ResearchUNC Charlotte

Charlotte Dance Professor Giving Back To Bridge A Gap

Tamara Williams approaches research with the fluidity of the tidal rivers in South Carolina’s Lowcountry, where she studies the diasporic dances of her ancestors. History, movement and meaning flow into her and out of her in a process that swirls the academic and the vernacular like streams of saltwater into fresh. 

The Mint Museum is one of numerous local venues where Williams, an associate professor of dance, goes to both teach and learn from the communities around her. There and in other spaces, such as the Bechtler Museum of Modern Art, the Harvey B. Gantt Center for African-American Art+Culture, Aldersgate Retirement Community and Camino Community Center, Williams brings professional artists and University students to perform, teach and talk about the dances of the African diaspora. Among her areas of focus are Ring Shout, descended from enslaved Americans in the southeastern United States, and the many African-Brazilian dance forms she has learned in more than a dozen years of studies in Brazil.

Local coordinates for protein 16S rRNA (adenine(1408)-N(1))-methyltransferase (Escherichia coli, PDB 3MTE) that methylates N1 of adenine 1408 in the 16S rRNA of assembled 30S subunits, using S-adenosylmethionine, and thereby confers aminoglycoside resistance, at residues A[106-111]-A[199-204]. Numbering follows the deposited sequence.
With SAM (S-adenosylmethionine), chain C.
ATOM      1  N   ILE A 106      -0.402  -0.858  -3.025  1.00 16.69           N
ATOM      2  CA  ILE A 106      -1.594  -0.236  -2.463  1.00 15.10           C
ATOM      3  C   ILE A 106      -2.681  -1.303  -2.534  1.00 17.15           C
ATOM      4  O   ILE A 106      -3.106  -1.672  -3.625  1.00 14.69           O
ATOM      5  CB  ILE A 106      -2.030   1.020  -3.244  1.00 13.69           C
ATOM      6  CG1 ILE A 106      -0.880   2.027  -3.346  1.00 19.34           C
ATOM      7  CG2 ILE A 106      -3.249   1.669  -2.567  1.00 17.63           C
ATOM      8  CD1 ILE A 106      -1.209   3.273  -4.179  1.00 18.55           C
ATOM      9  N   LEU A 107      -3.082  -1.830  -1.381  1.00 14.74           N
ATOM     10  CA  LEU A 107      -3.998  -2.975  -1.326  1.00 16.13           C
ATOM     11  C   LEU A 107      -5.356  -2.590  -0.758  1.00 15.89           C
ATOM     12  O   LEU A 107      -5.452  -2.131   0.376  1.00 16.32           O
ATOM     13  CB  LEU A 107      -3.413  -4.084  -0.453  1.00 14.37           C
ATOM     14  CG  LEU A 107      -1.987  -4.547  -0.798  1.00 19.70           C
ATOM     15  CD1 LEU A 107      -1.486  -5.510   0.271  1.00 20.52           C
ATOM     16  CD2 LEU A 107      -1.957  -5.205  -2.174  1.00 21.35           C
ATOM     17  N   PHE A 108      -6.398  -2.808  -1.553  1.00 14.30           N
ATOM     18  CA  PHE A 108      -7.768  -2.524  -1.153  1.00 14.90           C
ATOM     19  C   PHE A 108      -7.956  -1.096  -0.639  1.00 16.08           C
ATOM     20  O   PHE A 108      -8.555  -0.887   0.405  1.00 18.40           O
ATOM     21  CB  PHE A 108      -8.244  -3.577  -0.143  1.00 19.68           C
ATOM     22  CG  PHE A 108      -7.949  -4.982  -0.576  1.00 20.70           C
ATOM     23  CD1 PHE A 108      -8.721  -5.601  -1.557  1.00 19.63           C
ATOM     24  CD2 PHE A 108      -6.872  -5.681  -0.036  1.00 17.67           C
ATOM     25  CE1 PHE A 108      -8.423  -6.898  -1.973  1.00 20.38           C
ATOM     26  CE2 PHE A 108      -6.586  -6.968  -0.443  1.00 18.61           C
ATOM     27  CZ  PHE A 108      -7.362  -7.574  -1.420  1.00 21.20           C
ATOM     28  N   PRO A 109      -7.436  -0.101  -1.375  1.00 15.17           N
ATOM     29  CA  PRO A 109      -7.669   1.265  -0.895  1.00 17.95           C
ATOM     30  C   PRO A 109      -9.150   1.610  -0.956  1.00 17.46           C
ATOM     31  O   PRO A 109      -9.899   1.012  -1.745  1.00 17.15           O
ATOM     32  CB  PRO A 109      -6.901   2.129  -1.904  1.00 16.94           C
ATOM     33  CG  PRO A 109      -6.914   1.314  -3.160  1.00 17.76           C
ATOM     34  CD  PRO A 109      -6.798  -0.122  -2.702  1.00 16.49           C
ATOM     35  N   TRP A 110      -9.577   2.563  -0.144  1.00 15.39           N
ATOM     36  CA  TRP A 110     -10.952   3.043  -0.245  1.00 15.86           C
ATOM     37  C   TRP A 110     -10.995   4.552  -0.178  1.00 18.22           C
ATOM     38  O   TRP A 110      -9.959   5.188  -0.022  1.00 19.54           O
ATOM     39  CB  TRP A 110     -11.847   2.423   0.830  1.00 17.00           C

“The research comes from Black communities that usually have been marginalized but are rich in culture,” said Williams, who grew up in Georgia. “It’s a way of giving back and to bridge the gap between academia and communities where we come from.” 

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